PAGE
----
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Two novel outer membrane proteins involved in intrinsic aminoglycoside resistence in Pseudomonas aeruginosa

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Title: Two novel outer membrane proteins involved in intrinsic aminoglycoside resistence in Pseudomonas aeruginosa
Author: Jo, James T. H.
Degree: Master of Science - MSc
Program: Microbiology and Immunology
Copyright Date: 2002
Issue Date: 2009-10-05
Series/Report no. UBC Retrospective Theses Digitization Project [http://www.library.ubc.ca/archives/retro_theses/]
Abstract: The expression of tripartite multi-drug efflux pumps such as MexA-MexB-OprM in Pseudomonas aeruginosa contributes to intrinsic resistance to a wide variety of antimicrobials, including (3-lactams, chloramphenicol, macrolides, quinolones, and tetracycline. MexX-MexY are the only linker and pump efflux system components in P. aeruginosa that have been shown to confer intrinsic resistance to aminoglycosides. While a number of studies suggest that OprM, the main efflux outer membrane protein (OMP), forms a functional channel with the MexX-MexY proteins, other data suggests that another OMP is the native channel for the MexX-MexY efflux system. Fifteen functionally uncharacterized OprM-homologues identified in the recently-sequenced genome of P. aeruginosa were possible candidates for the role of the native outer membrane channel for MexX-MexY. Insertional inactivation of OpmG resulted in an 8-fold decrease in MIC to streptomycin, kanamycin, and gentamicin, while inactivation of OpmH resulted in 4- to 8-fold decreases in MIC to kanamycin and streptomycin. When reintroduced into P. aeruginosa on multicopy plasmids, both OpmG and OpmH were able to complement the susceptibility of their respective mutants. Changes in MIC due to pseudo-reversion through compensatory mutations were not a factor, as demonstrated by mini-microarray hybridization analysis of the OprM-homologues. This study demonstrates that the two novel outer membrane proteins OpmG and Opmh play a role in aminoglycoside resistance, and that OpmG is likely the main aminoglycoside efflux channel.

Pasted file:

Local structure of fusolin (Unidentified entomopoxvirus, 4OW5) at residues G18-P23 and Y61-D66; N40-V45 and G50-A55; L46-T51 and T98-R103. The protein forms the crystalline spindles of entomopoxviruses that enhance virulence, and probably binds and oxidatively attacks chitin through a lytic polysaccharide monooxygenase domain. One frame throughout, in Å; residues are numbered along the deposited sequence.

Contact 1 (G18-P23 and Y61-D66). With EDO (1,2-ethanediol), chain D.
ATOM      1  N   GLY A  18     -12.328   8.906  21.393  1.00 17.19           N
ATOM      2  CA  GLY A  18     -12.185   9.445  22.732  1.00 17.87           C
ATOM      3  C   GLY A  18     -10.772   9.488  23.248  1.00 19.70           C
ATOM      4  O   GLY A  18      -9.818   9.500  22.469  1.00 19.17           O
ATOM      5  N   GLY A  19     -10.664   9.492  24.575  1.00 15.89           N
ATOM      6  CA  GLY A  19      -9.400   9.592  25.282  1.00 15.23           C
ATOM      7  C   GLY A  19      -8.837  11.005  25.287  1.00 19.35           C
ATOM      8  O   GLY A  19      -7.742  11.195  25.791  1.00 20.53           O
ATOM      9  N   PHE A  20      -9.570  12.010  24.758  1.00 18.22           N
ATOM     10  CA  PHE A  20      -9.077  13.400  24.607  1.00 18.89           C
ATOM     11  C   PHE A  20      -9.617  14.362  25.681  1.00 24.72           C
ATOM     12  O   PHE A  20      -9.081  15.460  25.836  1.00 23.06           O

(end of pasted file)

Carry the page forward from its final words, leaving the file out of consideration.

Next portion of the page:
Affiliation: Science, Faculty of
URI: http://hdl.handle.net/2429/13609
Scholarly Level: Graduate

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